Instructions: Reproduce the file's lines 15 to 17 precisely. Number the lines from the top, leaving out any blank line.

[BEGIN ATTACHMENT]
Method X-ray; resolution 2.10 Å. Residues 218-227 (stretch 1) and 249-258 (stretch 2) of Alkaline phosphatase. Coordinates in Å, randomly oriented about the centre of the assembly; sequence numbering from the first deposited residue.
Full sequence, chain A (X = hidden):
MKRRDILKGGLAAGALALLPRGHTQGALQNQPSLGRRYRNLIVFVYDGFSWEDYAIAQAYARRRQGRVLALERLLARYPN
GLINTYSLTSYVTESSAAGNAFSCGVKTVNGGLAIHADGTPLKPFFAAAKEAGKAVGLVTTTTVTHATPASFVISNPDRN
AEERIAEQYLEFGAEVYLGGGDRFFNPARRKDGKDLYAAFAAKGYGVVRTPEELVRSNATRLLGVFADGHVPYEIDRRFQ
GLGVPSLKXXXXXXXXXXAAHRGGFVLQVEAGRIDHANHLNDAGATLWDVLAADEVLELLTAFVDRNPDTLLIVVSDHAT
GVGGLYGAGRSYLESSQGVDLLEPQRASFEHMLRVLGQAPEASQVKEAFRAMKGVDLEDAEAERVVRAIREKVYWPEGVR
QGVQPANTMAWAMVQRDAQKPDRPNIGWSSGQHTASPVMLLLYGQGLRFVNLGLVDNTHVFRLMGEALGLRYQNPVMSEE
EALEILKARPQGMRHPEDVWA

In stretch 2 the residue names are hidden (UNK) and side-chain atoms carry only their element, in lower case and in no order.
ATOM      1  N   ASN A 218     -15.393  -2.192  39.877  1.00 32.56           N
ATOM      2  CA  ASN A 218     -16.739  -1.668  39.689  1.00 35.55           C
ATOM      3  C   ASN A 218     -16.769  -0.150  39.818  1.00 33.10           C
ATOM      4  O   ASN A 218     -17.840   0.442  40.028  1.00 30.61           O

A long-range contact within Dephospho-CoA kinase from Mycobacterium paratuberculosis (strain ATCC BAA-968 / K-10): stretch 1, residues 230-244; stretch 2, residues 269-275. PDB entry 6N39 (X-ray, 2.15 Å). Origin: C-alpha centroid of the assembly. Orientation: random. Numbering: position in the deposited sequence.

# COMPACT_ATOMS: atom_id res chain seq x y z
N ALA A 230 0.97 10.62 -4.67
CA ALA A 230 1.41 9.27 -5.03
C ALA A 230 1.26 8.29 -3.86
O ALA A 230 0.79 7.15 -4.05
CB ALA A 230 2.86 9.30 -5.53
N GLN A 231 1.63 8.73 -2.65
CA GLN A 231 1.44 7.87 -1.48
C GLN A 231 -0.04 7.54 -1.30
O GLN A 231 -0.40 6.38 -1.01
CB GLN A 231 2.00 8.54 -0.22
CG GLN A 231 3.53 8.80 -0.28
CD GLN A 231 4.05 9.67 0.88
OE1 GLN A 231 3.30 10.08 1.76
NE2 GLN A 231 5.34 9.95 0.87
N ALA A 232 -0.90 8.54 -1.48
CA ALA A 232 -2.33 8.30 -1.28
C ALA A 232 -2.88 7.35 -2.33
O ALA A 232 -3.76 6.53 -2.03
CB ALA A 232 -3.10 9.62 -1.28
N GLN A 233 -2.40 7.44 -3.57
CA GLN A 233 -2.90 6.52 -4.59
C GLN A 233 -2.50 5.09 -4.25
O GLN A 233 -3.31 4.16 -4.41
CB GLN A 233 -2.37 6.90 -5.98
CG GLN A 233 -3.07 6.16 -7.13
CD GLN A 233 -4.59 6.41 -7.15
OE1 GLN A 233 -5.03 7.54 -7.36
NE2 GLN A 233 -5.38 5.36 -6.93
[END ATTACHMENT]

A long-range contact within Dephospho-CoA kinase from Mycobacterium paratuberculosis (strain ATCC BAA-968 / K-10): stretch 1, residues 230-244; stretch 2, residues 269-275. PDB entry 6N39 (X-ray, 2.15 Å). Origin: C-alpha centroid of the assembly. Orientation: random. Numbering: position in the deposited sequence.

# COMPACT_ATOMS: atom_id res chain seq x y z
N ALA A 230 0.97 10.62 -4.67